Healthy Soil, Healthy People: Why Composting Food Waste Is So Important

Every year, a third of the food we produce is wasted. That alone is a travesty, but what’s even worse, is the wasted food often ends up in landfills, where without proper airflow, it decomposes and emits methane into the atmosphere. One of the most effective ways to cope with food waste is something we can all easily do: composting.

Have you ever looked into your kitchen garbage and seen nothing but scraps of food? By transforming that pile into compost, we can return fundamental nutrients back to the soil, an incredibly important natural resource that must be constantly nurtured. The concept is so easy; what you take out, you must put back in!

Here’s Why You Should Care

There’s a very close link between soil health and human health, with 95% of our food starting in the ground. But our soil is under a lot of pressure these days, and our farms are on the verge of big trouble. The world’s population is expected to hit 9.8 billion by 2050, which means increased food production and more competition for land and other natural resources.

According to the Compost Council of Canada, the level of organic matter in our farmland is rapidly dropping, which results in compacted soil with low-fertility, and crops left prone to diseases and pests. It’s a vicious circle, and poor soil quality means farmers become more dependent on fertilizers and pesticides in order to increase and protect their yields.

There’s a great line in a book I’m reading called Compost: How to make and use organic compost to transform your garden. The founder of the organic farming movement, Sir Albert Howard, once said, “Artificial fertilizers lead to artificial nutrition, artificial animals and finally to artificial men and women.”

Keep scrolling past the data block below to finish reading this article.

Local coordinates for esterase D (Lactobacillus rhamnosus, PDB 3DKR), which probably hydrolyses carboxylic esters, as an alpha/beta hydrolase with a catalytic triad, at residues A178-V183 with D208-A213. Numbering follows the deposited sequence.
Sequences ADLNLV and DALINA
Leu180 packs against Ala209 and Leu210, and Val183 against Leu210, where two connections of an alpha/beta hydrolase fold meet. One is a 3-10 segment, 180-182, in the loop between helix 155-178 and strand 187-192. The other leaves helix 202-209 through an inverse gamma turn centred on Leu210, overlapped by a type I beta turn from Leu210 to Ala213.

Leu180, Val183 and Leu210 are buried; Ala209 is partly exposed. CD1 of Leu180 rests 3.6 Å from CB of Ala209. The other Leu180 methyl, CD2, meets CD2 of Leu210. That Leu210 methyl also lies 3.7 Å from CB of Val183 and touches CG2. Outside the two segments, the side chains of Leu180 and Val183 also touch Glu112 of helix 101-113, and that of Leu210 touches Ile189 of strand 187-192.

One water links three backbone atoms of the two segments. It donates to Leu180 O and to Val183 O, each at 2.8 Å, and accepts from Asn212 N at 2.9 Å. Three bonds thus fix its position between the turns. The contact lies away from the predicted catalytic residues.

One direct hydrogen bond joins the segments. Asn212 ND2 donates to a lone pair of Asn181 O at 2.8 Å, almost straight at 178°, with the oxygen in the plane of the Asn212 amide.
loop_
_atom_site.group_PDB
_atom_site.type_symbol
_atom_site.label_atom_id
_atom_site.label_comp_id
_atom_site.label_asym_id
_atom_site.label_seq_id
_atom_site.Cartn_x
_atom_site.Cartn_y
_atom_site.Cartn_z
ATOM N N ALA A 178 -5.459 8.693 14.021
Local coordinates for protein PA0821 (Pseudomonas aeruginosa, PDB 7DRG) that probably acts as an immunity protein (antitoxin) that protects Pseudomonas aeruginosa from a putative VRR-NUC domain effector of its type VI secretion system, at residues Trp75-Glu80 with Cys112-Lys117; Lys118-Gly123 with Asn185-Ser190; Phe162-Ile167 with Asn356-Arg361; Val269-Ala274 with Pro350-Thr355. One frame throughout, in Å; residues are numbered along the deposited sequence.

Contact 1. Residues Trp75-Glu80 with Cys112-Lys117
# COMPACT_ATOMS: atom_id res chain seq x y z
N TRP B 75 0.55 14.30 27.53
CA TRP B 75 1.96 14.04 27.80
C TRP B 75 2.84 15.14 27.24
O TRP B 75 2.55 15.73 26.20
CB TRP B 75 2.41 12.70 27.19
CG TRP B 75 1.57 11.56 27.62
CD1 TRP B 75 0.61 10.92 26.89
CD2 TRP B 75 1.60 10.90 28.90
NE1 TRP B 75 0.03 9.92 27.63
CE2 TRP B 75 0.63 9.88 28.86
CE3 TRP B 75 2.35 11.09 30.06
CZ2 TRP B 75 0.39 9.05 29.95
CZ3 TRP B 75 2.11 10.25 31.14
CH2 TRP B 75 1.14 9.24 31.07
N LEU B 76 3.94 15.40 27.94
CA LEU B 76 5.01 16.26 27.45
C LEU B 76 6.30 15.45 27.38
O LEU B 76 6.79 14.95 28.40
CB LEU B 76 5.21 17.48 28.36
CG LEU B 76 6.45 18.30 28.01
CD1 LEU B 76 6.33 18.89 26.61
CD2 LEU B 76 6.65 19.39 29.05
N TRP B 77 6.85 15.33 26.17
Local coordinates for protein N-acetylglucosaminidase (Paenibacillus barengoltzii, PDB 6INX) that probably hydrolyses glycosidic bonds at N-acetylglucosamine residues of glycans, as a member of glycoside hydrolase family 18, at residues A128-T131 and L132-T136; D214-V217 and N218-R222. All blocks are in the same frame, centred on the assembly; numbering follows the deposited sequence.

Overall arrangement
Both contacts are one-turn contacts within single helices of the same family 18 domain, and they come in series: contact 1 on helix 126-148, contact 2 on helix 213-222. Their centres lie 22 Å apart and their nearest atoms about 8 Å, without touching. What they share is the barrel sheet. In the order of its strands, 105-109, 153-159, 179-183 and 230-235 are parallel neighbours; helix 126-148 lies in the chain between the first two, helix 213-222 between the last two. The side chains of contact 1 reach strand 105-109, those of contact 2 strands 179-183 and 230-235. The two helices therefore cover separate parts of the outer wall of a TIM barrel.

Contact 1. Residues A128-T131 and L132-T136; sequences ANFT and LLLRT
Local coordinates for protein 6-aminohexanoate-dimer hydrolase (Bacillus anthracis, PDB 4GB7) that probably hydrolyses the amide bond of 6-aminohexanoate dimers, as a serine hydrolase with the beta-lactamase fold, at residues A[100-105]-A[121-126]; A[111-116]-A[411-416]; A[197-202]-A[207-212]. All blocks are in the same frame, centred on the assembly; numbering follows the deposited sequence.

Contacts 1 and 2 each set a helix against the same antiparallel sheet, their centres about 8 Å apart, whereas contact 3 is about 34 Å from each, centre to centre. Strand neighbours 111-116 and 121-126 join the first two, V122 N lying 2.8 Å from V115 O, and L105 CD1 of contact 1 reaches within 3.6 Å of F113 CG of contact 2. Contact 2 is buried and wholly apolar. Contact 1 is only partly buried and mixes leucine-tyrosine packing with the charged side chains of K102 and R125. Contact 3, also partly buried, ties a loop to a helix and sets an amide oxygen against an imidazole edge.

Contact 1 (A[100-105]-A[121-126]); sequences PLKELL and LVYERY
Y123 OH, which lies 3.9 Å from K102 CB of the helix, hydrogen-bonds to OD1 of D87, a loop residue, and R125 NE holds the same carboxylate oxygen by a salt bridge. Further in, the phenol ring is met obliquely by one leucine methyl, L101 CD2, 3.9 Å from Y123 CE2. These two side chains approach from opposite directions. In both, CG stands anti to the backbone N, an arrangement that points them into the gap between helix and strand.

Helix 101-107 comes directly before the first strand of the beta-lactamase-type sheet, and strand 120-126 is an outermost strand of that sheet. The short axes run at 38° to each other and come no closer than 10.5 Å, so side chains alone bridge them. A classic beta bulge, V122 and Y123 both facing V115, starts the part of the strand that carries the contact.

Composting Is Essential To Food Security

If we take the food we waste and compost it, we can put all of those nutrients back into the soil and create the perfect environment for our plants and crops to grow well. Healthy and good quality food can only be produced if our soils are healthy. If plants have the ability to drink up all of the nutrients in good soil, then you can only imagine what we’re eating when foods are grown in heavily-polluted and nutrient-deficient soils. Protecting our soil means we are also protecting ourselves.

So Many Birds, One Stone

In addition to ensuring food security, composting is also one of the best weapons we have in fighting climate change. A study out of California found adding compost to grazing lands actually pulled carbon dioxide out of the air and into the ground. In fact, researchers say that composting one ton of food waste resulted in the long-term capture of at least one ton of CO2 from the atmosphere. More soil carbon means better soil fertility; the grazing land involved in the study saw a 50 percent jump in productivity. And get this: the carbon-trapping results of just one application of compost lasted 10 years!

We All Have A Roll To Play

The responsibility can’t just fall on the farmer’s shoulders. We can all do our part! Composting has the ability to help mitigate many of the issues facing our world today. By properly recycling our food waste, we can help reduce greenhouse gas emissions and the effects of climate change, while also ensuring food security. Compost is time-tested and so fundamental to keeping our planet healthy, and yet many of us still don’t do it. Even if you don’t have many gardens to fill at your own home, you can get involved in community composting initiatives.

Brushing your teeth is a part of your daily routine, and some say making compost should be too. It makes sense, doesn’t it?

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  • Jack says:

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Catherine Sherriffs

Editor at Garden Culture Magazine

Catherine is a Canadian award-winning journalist who worked as a reporter and news anchor in Montreal’s radio and television scene for 10 years. A graduate of Concordia University, she left the hustle and bustle of the business after starting a family. Now, she’s the editor and a writer for Garden Culture Magazine while also enjoying being a mom to her three young kids. Her interests include great food, gardening, fitness, animals, and anything outdoors.